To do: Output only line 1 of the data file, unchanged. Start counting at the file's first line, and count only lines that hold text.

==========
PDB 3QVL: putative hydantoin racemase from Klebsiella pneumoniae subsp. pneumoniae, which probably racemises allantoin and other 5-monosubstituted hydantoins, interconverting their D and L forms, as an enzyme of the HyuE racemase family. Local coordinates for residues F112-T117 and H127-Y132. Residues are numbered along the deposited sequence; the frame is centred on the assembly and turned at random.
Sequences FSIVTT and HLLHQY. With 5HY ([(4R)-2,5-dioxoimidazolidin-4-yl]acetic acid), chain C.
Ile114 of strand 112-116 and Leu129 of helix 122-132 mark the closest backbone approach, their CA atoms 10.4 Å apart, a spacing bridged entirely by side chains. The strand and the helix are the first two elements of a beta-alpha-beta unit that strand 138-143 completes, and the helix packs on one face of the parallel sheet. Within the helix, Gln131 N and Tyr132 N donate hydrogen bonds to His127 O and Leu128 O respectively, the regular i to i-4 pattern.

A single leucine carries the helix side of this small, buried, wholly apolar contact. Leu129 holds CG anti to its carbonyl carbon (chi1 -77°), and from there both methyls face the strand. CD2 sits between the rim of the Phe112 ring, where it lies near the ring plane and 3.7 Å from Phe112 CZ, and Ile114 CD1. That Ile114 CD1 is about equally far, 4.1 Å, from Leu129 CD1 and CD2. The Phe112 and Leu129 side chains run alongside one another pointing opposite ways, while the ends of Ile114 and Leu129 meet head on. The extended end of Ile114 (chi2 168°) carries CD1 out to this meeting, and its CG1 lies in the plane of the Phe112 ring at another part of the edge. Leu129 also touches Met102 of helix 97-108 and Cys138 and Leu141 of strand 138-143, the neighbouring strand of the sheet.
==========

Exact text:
PDB 3QVL: putative hydantoin racemase from Klebsiella pneumoniae subsp. pneumoniae, which probably racemises allantoin and other 5-monosubstituted hydantoins, interconverting their D and L forms, as an enzyme of the HyuE racemase family. Local coordinates for residues F112-T117 and H127-Y132. Residues are numbered along the deposited sequence; the frame is centred on the assembly and turned at random.